Getting fired from his construction job on the high steel is only the last in a string of bizarre events that finds Mick at home and in charge of doing the shopping, laundry, cooking and every other job that makes up the life of a homemaker. However, during the year that Summer of Light encompasses, Mick pretty much masters all the above while keeping his wandering four-year-old within view, all three kids fed, caught up with homework, at scheduled activities and, as much as possible, unbored. In a book that ranges from slaptstick to tender, W. Dale Cramer entertains and more. As in previous books, he uses the stories of ordinary people â€“ this time Mick Brannigan and his family â€“ to focus on things that really matter, like gaining strength from the look of discovery in a childâ€™s eyes, accepting help when itâ€™s offered, and finding God amongst the poor and the outcast.
The characters in this book are everyday people one could meet in any town. Mick, the point-of -view and main character, is an iron-worker whose cooking experience when he starts his homemaker stint consists of boiling water and throwing a pack of dry noodles in his lunch bucket. His wife Layne, who has just started a long-postponed career as a paralegal, is both career woman and mother bear, willing to stand up to anyone to defend their kids â€“ eight-year-old-Ben, seven-year-old Toad (Clarissa) and four-year-old Dylan. Aubrey, Mickâ€™s uppity neighbor who becomes his photographic mentor, is one of the characters I found most amusing, especially at the beginning. Finally there is the mysterious Man With No Hands who drifts in and out of the action. He seemed to me a sort of Christ figure (reminding me of Cramer characters Harley in Sutterâ€™s Cross and Moss in Bad Ground).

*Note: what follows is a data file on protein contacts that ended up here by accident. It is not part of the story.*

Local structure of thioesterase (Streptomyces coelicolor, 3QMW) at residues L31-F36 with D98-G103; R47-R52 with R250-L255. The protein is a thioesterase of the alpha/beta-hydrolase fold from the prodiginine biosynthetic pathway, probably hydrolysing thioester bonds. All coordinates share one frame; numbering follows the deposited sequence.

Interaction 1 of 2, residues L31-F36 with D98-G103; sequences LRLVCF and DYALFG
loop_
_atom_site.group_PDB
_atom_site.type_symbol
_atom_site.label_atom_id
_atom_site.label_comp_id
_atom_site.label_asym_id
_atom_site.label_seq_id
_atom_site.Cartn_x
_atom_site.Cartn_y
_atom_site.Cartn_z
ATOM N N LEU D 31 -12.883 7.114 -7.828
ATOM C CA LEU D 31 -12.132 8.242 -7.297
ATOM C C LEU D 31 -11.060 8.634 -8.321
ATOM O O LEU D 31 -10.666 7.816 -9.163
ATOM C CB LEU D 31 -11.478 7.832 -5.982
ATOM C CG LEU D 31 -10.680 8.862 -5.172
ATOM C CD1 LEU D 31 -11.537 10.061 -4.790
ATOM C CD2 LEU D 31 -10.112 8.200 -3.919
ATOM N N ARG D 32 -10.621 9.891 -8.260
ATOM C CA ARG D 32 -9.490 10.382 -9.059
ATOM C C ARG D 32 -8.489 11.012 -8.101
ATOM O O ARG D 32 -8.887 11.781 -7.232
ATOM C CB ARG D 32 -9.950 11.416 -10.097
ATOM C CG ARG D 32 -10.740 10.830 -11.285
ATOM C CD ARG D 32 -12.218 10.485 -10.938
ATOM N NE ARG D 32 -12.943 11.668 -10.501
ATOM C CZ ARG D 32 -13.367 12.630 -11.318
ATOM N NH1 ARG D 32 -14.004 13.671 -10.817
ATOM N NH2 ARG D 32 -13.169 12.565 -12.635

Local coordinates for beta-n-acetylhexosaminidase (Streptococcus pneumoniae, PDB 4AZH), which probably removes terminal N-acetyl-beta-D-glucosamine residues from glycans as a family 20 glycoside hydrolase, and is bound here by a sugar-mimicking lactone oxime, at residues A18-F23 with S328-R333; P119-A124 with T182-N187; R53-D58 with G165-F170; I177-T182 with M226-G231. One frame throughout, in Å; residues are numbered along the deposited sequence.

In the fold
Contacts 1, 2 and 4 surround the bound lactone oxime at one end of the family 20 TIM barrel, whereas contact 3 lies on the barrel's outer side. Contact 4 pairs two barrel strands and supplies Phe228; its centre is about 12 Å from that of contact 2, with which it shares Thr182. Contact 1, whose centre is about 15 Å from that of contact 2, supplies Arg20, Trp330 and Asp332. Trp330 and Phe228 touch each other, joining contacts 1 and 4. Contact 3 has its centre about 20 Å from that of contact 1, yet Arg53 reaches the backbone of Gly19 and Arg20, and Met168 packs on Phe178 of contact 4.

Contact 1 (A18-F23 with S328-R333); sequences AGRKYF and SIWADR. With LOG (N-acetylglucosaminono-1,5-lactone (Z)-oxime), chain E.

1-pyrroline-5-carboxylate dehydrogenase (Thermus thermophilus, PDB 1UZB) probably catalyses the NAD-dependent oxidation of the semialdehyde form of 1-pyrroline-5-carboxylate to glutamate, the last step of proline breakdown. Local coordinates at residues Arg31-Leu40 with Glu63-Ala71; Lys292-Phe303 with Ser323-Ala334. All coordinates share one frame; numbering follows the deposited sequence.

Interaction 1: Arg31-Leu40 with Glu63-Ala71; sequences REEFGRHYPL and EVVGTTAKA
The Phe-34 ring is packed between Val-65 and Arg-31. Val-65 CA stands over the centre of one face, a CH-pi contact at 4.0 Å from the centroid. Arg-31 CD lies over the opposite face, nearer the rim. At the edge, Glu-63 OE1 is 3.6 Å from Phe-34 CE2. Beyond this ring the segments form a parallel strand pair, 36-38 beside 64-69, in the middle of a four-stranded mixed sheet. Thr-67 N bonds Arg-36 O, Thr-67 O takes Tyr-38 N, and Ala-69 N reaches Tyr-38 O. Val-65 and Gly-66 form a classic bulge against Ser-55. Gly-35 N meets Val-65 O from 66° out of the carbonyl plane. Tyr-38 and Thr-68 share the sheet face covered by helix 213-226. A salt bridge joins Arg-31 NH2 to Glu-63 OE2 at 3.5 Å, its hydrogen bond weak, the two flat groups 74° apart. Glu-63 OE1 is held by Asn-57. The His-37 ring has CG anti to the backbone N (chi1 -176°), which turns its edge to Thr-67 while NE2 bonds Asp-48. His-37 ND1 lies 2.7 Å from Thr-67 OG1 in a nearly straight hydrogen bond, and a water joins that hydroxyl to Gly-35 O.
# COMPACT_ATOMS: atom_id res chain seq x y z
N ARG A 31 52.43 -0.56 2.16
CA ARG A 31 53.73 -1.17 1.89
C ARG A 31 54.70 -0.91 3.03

The construction site of an Atlanta high rise is soon displaced by the Brannigansâ€™ suburban acreage as the storyâ€™s setting. Both are described in satisfying detail. Putting a domestically inexperienced yet creative man like Mick in charge of a suburban spread complete with three kids, a wily dog, goat and chickens is a recipe for all kinds of hilarious misadventures. The sight of a manâ€™s man fumbling with the multi-task challenges of the above gave this (female) reader lots of chuckles.